May 2023 Newsletter

Hello Everyone,

April and May are the two busiest months for me. I have four birthdays and a Mother’s Day celebration, all within a few days of each other. If I believed in reincarnation, I would demand my family spread out their births! Only joking.

Today, I would like to talk to you about human combustion, aka, the random burning of humans. I know it’s creepy, but a mystery still surrounds these phenomena. What happened to those people? Can someone sit alone in their home and suddenly burst into flames? Yes. According to some of the articles I read, there are 200-300 cases, but only twelve have undergone a thorough investigation.

Here are some facts I found in my research that might interest you.

First, did you know that human combustion occurred in the 17th century? Most people who lived during the 1800s feared it could happen to them. Many authors, including Melville, Twain, and Irving, used human combustion to kill off their characters. The most famous combustion story occurred in Charles Dicken’s book Bleak House.

Stories of human combustion are like road kill, you don’t want to look, but you do. Images of a victim’s remains include a hand, a foot, and maybe a pair of legs. Nothing else. The chair, sofa, or bed they occupied are blackened or reduced to ashes.

My research, which I posted on our Facebook page, found the following commonalities. For one thing, there is no evidence of a fire starter in the surrounding area. Most people think the ignitor, whether a match, twig, piece of cloth, or cigarette, burned in the fire and thus, eliminated the evidence.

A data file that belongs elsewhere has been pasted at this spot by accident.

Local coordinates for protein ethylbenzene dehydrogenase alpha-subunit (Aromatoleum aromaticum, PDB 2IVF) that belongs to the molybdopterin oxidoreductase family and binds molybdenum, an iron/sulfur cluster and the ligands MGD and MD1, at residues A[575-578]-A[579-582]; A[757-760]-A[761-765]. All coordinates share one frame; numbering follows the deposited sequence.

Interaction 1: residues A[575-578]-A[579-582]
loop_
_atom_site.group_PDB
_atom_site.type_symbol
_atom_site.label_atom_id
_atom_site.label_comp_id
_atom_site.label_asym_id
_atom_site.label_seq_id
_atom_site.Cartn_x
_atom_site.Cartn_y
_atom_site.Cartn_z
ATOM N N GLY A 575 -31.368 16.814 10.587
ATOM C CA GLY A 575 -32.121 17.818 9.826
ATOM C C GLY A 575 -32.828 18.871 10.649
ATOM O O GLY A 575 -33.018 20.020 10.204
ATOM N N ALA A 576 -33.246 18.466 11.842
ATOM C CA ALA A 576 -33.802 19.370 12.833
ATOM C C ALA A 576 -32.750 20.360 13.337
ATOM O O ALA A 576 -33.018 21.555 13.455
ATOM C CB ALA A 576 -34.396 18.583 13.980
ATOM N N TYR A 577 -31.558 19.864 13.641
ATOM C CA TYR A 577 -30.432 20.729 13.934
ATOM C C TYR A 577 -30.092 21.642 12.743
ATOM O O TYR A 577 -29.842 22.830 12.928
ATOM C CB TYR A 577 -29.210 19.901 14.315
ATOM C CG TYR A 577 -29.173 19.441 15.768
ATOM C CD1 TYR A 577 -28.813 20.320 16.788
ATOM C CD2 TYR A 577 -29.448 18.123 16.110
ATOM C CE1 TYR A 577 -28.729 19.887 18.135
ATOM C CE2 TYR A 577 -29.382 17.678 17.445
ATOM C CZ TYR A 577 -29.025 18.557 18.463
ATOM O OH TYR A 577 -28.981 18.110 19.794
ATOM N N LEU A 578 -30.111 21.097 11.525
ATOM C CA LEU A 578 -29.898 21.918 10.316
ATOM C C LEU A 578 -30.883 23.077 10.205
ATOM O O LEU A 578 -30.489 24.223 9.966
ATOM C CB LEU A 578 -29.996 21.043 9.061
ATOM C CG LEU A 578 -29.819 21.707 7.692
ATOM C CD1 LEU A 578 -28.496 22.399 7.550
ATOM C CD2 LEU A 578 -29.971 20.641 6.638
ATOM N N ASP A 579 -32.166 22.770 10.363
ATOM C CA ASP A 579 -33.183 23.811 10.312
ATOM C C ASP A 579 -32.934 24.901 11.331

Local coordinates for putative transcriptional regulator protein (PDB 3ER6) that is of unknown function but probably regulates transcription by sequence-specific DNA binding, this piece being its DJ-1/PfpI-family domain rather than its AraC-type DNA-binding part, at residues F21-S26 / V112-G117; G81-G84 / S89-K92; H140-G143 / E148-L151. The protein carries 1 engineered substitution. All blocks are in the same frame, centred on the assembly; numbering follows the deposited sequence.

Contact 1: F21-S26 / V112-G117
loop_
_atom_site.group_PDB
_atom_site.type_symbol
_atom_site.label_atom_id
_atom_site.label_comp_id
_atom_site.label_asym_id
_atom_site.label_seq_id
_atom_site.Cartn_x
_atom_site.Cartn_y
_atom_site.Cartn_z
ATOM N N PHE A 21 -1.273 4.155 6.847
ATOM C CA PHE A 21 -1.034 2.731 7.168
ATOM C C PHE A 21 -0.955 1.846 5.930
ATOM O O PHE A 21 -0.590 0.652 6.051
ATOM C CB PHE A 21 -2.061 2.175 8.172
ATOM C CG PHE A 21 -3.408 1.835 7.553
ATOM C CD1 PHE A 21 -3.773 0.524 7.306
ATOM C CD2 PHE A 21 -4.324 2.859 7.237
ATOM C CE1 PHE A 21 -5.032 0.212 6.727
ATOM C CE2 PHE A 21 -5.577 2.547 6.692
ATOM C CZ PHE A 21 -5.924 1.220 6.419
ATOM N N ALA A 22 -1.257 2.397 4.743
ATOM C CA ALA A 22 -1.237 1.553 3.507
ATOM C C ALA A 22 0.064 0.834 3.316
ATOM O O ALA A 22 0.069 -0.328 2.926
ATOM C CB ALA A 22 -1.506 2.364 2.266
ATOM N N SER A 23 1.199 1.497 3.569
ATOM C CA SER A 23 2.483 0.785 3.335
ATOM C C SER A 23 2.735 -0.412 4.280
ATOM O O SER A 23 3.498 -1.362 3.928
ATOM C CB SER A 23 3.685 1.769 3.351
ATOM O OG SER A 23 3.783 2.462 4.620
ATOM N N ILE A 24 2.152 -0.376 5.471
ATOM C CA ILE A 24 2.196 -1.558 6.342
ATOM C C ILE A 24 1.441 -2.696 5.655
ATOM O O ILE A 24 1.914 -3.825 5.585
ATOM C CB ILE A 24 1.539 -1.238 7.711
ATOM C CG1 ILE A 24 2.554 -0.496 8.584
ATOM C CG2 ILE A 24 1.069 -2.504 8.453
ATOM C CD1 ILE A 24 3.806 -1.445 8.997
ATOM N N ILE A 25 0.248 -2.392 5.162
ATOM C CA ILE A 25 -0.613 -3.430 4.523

Second, most human combustion cases are in one area. In other words, instead of the fire spreading throughout the home, the flames consume a piece of furniture and whatever is behind or above it. Most investigators explain that fires rise upwards and spread slowly. So, it is possible for a fire not to ravage a house.

Third, each case usually involves cigarette smoking, older people (primarily women), alcohol, and extra weight. What’s more, if a woman is obese, scientists propose the wick effect played a role in the sticky residue left around the burn area. What is the wick effect? When fat burns, it acts like a candle wick and keeps the flames burning—the more fatty tissue, the longer the consumption of flames. Hello Weight Watchers.

As I said above, the initial cause is what is most worrisome. If we add up the common factors, it is easy to imagine an elderly, obese woman, drinking a bottle of whiskey while enjoying a cigarette, falling asleep, and catching on fire from the butt of a cigarette. It’s a reasonable theory.

However, the hypothesis I liked the best is the static electric shock we all encounter from rubbing our feet on rugs and then touching something like a door handle. Zap! It’s painful. Some theorists believe that is the spark needed to start combustion. A sudden spurt can trigger the already consumed liquor and continue to feed off the fat of a victim. Viola! Human combustion.

It’s a weird science.

So, what do you think? Should I eliminate a bad guy in my book through human combustion? Too gory? Yeah, I think so. Let me know your thoughts by emailing me or posting your response on Facebook.


Harper Gale

Published by Harper Gale

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